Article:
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Buying vs Renting: How to Settle This Important Question

Everyone struggles with the question at some point in their lives. Should you rent a house or should you purchase your home?

Buying vs renting has become one of the most debated questions in the real estate and housing market. It’s a foggy discussion, but one thing is clear: there is no right answer for all people. The decision to purchase depends on so many factors, including your personal situation and the area where you live.

Above all, you need to be personally ready to purchase. You should be able to afford a home in your area, and the market conditions should be ideal. But most of all, you need to be ready.

A lot is made about interest rates as well, but as we will show, this should be a secondary consideration. As the saying goes, you should “marry the house, date the rate.” This simply means that if the house fits your needs, you can make the purchase and refinance later.

Buying vs Renting: How to Make the Right Decision For You

When you are considering buying vs renting, there are many aspects you need to consider. You should research the area where you are buying and understand the current environment for interest rates. Above all, however, you need to consider your personal factors…

What are Your Personal Factors?

Are you financially prepared to purchase a home? Regardless of the region, the market, available inventory, and current interest rates, this is by far the most important consideration. If you are not financially ready, you’ll struggle with homeownership even in the best conditions.

Before purchasing a home, it’s important to build a strong foundation of savings. This savings cushion should be large enough to include a downpayment, as well as the cost of unexpected expenses that come with homeownership.

You should also be in a position where you can reasonably expect to stay for at least a few years, preferably five years or more. If you are fresh out of college and could, potentially, move to any corner of the country, you may want to rent. However, if you are well established in your area, with kids in school, a spouse in a comfortable job, and a career that is gaining traction, you’re probably ready to purchase.

Monthly budget concept with white calculator and coffee cup on blue wooden table

Understand Your Budget

Many American don’t operate on a specific budget. If it weren’t for annual tax documents, many would have no idea how much they earn on an annual basis. To be a good, responsible homeowner, you need to understand your budget so you can understand how much you can afford.

Most recommend somewhere between 25% and 35% of your income for a mortgage. So if you earn $8,000 a month, your payments should be somewhere between $2,000 (25%) and $2,800 (35%). This is not a hard rule, but merely a recommendation. If you go over you may be able to successfully make payments as long as you don’t have a high amount of other debts. Usually buyers want to be below 35%.

Know Your Area

The local housing market can play an important factor in your decision. If homes are relatively affordable, and you can make a quality purchase (one that’s not a financial stretch nor a compromise that won’t make you happy), it may be time to buy.

But the situation in many markets has forced would-be buyers to wait. If homes are particularly expensive and demand is high, it may be best to take your time, keep saving for a downpayment, and continue to rent a home.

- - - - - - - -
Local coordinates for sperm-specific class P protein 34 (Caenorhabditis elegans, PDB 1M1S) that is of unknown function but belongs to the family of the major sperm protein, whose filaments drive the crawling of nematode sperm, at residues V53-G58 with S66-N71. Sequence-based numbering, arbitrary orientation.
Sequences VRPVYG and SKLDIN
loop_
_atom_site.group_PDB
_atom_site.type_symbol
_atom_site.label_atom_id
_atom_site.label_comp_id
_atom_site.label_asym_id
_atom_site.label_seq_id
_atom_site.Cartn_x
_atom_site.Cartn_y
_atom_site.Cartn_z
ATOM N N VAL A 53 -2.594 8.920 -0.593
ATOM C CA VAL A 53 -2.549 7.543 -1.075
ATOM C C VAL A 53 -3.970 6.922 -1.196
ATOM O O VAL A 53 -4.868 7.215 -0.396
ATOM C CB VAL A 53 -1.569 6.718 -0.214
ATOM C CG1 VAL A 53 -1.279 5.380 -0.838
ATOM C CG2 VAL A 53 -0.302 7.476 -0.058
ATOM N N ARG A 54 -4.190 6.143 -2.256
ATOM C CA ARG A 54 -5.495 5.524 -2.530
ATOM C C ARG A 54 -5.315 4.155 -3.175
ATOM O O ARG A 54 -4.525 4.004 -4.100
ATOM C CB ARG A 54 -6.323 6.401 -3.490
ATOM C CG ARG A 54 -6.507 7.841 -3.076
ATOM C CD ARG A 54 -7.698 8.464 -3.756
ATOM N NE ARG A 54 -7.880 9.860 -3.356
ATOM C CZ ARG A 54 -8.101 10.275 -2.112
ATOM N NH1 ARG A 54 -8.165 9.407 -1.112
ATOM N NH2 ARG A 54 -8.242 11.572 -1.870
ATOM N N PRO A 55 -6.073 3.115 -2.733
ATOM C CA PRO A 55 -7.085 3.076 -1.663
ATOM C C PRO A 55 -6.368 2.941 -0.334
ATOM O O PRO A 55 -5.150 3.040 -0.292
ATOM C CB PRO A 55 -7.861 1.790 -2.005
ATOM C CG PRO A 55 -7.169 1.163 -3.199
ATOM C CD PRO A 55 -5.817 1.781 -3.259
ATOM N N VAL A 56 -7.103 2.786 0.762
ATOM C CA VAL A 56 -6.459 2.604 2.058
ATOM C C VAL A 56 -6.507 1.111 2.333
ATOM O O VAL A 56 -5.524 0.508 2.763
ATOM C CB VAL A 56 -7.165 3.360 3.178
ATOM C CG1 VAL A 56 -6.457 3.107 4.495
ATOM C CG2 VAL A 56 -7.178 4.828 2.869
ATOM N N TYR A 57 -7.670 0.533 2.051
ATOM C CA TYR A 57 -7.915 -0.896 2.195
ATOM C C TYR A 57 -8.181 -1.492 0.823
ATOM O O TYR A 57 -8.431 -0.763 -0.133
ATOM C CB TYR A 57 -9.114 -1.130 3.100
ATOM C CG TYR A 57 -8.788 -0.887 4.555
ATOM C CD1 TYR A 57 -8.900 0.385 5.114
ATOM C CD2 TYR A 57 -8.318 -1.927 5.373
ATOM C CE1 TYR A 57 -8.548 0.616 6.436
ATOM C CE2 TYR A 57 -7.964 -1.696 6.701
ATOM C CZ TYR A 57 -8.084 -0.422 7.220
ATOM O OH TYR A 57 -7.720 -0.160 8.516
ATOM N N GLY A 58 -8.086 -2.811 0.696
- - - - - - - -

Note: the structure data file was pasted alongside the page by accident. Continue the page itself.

Should Interest Play a Role in Your Buying vs Renting Decision?

One of the key considerations, one that gets so much attention in the media, is interest rates. With countless articles on the topic, it’s easy to assume that interest rate is the single most important factor in your decision.

We’d like to push back against this assumption. At least a bit.

Yes, interest matters. But whether rates are high or low, if you are ready to purchase, you should start shopping for a home.

Basically, one of three things will happen with future interest rates: 1) they will go up, 2) stay the same, or 3) go down.

If they go up, you’ll be happy you purchased when you did. If they stay the same, then you did not gain or lose anything (from an interest-rate perspective) when you made the purchase.

But what if they go down? Wouldn’t it be better to wait for interest to decline, then make the purchase? The thought that interest rates will decline often causes unnecessary delays in home purchases.

First of all, there is never a guarantee that interest will decline. Second, if interest rates do decline, you can probably refinance. Essentially, the interest rate you have at the beginning of your home ownership does not have to be the interest rate throughout.

Remember: “Marry the House, Date the Rate”

While we don’t want to completely disregard interest rates, you should understand that nothing is set in stone and no rate is permanent. You can always refinance, which is why we are fans of the phrase “marry the house, date the rate.”

This simply means that when you make the purchase, you can be committed to the house. You do not have to be committed to the rate. Keep this simple phrase in mind when you are shopping for homes and securing a mortgage.

Purchase or Refinance, We are Here to Help

You deserve the lowest possible interest rate on your loan. Contact our team today and we’ll find the loan that works best for your specific needs.

Whether you are searching for a new home or want to refinance to a lower interest rate, we can make it happen!

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